Table 1 Fat, moisture and ash content of chicken, salmon and trout. Sample Chicken tight Salmon Trout pH 5.8 5.4 6.1 Moisture (%) 75.1 ± 0.32 75.7 ± 0.52 72.8 ± 0.81 Protein (%) 21.4 ± 0.16 19.0 ± 0.26 18.6 ± 0.56 Fat (%) 5.37 ± 0.21 5.05 ± 0.21 6.8 ± 0.71

Statistical Analysis System, was performed to investigate the individual effects of frequency, temperature, treatment and composition on the measured dielectric properties of the samples with signi?cance set at p 6 0.05. 3. Results and discussion 3.1. General The commercial application of MTGase began with surimi production in Japan, and is now employed for many restructured meat products and to improve the rheological properties of different protein foods (meat, bakery and dairy) (Kuraishi et al., 2000). By employing MTGase, it is possible to increase the yield of marketable products by utilising lower value cuts and smaller pieces of meat, consequently reducing cost (Dondero, Figueroa, Morales, & Curotto, 2006). MTGase usually does not negatively affect the ?rmness, juiciness, colour, aroma, taste or saltiness of most meat products (Müller, 2003). 3.2. Dielectric properties of MTGase-treated chicken MTGase induced crosslinks often improve the functional and rheological properties of chicken meat proteins by enhancing emulsion stability and water uptake (Carrascal & Regenstein, 2002; Muguruma et al., 2003) and reducing the expressible moisture of chicken meat gels (Trespalacios & Reyes, 2007).

Table 2 Mean ± SD of dielectric properties for chicken breast with MTGase treatment. T (°C) Chicken breast 20 40 60 80 100 121 130 Chicken breast + 0.5% MTGase 20 40 60 80 100 121 130 e0 e00 e0 e00 e0 e00 e0 e00 e0 e00 e0 e00 e0 e00 e0 e00 e0 e00 e0 e00 e0 e00 e0 e00 e0 e00 e0 e00 27 MHz 91.64 ± 0.35 332.33 ± 2.40 95.56 ± 1.30 458.01 ± 3.69 109.18 ± 0.99 567.21 ± 1.21 118.70 ± 2.46 549.48 ± 7.67 126.03 ± 3.45 618.96 ± 7.15 136.13 ± 0.88 796.89 ± 13.36 142.45 ± 3.40 903.48 ± 6.01 100.07 ± 0.21 513.95 ± 0.90 103.21 ± 0.33 610.88 ± 9.74 118.60 ± 0.39 772.25 ± 0.34 131.00 ± 0.25 791.99 ± 12.49 136.36 ± 0.20 849.15 ± 3.21 143.20 ± 0.04 987.00 ± 6.18 147.22 ± 0.24 1076.03 ± 3.18 40 MHz 83.50 ± 1.09 227.34 ± 5.11 85.29 ± 2.35 312.17 ± 6.31 94.59 ± 2.31 388.57 ± 5.27 101.44 ± 1.01 379.79 ± 4.80 106.28 ± 2.21 427.76 ± 6.28 113.59 ± 0.59 547.90 ± 9.06 118.45 ± 3.55 619.77 ± 5.05 88.90 ± 0.23 350.18 ± 0.46 90.31 ± 0.15 415.43 ± 6.56 100.75 ± 0.31 526.32 ± 0.30 110.10 ± 0.10 542.79 ± 8.10 113.27 ± 0.14 582.14 ± 2.20 118.09 ± 0.19 675.32 ± 4.64 121.13 ± 0.20 735.57 ± 2.26 433 MHz 62.26 ± 0.89 28.66 ± 0.70 60.05 ± 0.14 36.87 ± 0.50 57.09 ± 0.56 46.21 ± 0.77 52.64 ± 0.94 48.43 ± 0.99 51.47 ± 0.90 54.65 ± 0.80 52.78 ± 0.14 67.79 ± 0.98 53.93 ± 2.41 75.69 ± 0.09 61.51 ± 0.19 41.36 ± 0.34 60.66 ± 0.10 47.57 ± 0.79 58.82 ± 0.05 59.80 ± 0.09 55.32 ± 0.27 64.66 ± 0.65 53.36 ± 0.06 70.20 ± 0.38 53.57 ± 0.05 80.35 ± 0.46 54.13 ± 0.03 86.68 ± 0.23 915 MHz 59.01 ± 0.45 18.25 ± 0.67 56.65 ± 0.88 21.44 ± 0.80 53.00 ± 0.09 25.57 ± 0.34 47.26 ± 0.65 26.75 ± 0.45 45.15 ± 0.06 30.08 ± 0.98 45.31 ± 0.05 36.87 ± 0.51 45.77 ± 3.27 41.06 ± 1.60 57.44 ± 0.18 23.88 ± 0.31 56.50 ± 0.21 26.63 ± 0.41 53.99 ± 0.08 32.20 ± 0.06 49.05 ± 0.29 34.60 ± 0.31 46.22 ± 0.12 37.71 ± 0.25 45.54 ± 0.03 43.04 ± 0.22 45.65 ± 0.01 46.36 ± 0.09 1800 MHz 55.11 ± 3.01 14.94 ± 1.30 53.18 ± 2.79 15.46 ± 0.09 49.82 ± 3.60 16.74 ± 0.70 43.90 ± 1.40 16.97 ± 0.61 41.23 ± 0.34 19.92 ± 0.12 41.37 ± 0.01 22.18 ± 0.27 41.39 ± 1.90 24.61 ± 0.45 54.78 ± 0.89 16.88 ± 0.89 53.55 ± 0.17 17.85 ± 0.20 50.97 ± 0.11 20.12 ± 0.07 45.61 ± 0.29 21.05 ± 0.14 41.60 ± 0.08 24.16 ± 0.20 41.18 ± 0.02 25.81 ± 0.12 40.87 ± 0.05 27.68 ± 0.02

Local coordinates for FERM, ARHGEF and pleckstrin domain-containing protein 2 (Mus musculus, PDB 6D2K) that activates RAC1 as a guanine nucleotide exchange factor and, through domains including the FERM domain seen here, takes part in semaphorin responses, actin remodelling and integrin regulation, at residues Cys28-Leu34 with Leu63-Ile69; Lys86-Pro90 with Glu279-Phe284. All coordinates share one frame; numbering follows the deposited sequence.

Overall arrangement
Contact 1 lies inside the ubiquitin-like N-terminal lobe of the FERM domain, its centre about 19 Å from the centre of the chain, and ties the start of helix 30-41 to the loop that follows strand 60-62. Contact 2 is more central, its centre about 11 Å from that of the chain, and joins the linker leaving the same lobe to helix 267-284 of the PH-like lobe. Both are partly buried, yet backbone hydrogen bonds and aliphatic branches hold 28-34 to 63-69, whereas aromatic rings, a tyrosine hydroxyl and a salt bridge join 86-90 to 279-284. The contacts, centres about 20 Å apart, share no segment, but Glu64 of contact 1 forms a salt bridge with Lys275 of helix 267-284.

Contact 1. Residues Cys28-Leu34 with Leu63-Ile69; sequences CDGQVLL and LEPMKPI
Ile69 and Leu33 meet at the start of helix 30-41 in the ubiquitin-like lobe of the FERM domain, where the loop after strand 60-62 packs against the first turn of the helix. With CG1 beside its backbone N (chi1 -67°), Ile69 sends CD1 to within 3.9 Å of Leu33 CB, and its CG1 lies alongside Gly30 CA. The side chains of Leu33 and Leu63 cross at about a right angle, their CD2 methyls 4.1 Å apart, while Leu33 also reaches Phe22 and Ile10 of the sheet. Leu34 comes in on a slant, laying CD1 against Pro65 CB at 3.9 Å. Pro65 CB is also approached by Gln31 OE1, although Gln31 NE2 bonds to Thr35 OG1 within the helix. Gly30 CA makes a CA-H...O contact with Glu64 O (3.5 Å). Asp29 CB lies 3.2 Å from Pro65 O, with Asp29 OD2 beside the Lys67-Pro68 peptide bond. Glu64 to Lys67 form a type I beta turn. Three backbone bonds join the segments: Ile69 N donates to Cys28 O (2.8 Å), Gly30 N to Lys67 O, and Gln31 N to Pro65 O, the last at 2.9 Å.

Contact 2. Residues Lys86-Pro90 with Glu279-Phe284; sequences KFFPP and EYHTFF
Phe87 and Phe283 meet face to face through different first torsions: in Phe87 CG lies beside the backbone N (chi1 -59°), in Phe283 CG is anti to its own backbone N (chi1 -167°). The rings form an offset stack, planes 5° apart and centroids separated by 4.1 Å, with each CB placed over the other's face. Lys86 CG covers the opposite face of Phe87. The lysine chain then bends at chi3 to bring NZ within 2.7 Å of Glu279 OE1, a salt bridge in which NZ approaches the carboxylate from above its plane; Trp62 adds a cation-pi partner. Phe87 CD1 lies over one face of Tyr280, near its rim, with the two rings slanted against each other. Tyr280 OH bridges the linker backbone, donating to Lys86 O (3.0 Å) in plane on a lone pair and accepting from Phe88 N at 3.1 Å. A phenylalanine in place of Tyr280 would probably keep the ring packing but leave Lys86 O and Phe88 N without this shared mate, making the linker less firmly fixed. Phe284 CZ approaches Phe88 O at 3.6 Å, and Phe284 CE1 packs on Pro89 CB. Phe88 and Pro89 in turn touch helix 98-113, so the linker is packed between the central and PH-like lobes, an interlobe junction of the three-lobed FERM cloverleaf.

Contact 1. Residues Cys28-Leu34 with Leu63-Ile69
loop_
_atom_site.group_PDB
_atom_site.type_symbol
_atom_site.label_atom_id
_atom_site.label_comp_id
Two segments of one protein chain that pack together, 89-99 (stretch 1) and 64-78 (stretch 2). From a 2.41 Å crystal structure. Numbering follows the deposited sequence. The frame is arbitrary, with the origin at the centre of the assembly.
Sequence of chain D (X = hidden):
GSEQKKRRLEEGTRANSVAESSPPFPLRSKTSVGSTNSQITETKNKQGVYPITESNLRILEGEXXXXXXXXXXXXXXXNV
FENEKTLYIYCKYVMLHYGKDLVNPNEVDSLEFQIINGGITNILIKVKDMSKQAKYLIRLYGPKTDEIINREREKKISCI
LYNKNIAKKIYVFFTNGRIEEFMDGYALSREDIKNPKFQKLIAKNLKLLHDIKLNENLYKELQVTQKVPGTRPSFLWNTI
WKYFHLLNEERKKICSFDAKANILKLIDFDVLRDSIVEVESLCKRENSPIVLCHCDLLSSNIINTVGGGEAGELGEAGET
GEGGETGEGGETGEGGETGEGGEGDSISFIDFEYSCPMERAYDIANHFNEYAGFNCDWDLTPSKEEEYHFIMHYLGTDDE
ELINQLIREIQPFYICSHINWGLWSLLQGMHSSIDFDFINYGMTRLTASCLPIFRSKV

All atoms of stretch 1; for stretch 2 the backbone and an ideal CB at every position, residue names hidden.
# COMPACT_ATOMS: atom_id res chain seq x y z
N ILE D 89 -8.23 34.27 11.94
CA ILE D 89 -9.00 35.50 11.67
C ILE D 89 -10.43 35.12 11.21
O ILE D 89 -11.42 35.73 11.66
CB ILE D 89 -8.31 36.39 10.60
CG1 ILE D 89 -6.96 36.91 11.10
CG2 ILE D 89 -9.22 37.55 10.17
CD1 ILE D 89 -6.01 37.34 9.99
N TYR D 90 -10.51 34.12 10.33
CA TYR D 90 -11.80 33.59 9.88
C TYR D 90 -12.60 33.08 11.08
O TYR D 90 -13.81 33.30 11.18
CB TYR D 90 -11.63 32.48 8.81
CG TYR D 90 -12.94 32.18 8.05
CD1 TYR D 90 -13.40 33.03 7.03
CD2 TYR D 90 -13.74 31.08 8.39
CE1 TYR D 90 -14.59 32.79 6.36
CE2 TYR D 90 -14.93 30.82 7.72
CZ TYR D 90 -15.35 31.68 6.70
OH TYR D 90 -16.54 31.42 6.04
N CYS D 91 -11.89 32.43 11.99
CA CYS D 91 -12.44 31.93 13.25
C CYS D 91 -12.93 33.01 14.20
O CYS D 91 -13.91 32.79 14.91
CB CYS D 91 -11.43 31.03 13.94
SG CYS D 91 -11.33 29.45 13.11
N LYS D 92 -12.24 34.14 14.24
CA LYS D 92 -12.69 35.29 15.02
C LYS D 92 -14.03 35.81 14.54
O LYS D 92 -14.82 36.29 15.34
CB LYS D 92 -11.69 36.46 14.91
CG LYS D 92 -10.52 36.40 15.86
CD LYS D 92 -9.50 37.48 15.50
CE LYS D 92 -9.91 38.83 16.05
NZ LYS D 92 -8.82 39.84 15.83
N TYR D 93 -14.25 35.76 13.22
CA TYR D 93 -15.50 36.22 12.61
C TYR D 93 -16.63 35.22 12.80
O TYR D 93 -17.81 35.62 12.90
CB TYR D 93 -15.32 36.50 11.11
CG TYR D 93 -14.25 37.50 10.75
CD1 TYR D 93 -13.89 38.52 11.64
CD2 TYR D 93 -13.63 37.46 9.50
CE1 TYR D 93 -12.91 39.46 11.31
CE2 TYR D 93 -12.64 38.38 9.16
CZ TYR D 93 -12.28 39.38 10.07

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Composition of chicken breast (Table 1) used here re?ected the average muscle composition of broilers and no signi?cant difference was observed in chemical composition of MTGase-restructured chicken, as observed by others (Dimitrakopoulou, Ambrosiadis, Zetou, & Bloukas, 2005) (data not shown). Addition of the enzyme preparation, did not affect pH of the manually deboned chicken breast muscle which was 5.8–5.9, similar to values reported by others (Trindade, de Felicio, Contreas, & C.J.C., 2004). Dielectric constant (e0 ) and dielectric loss factor (e00 ) were compared between MTGase-treated and non-treated chicken breast samples at RF (27 and 40 MHz) and MW (433, 915, and 1800 MHz) (Table 2 and Figs. 2 and 3). There was a tendency for the dielectric constant to be higher at RF frequencies. The dielectric loss factor also tended to be higher in MTGase-treated chicken than in the control at the same frequency and temperature, with the differences being greater at lower frequencies and higher temperatures. Traditionally, salt, and more recently phosphates, have been used to solubilise myo?brillar proteins which serve as binders for restructured meats and set-forming medallions or sausages (Ghavimi, Althen, & Rogers, 1987). Adding salt at levels of 1.5–2.0% can increase the yield and juiciness of processed meat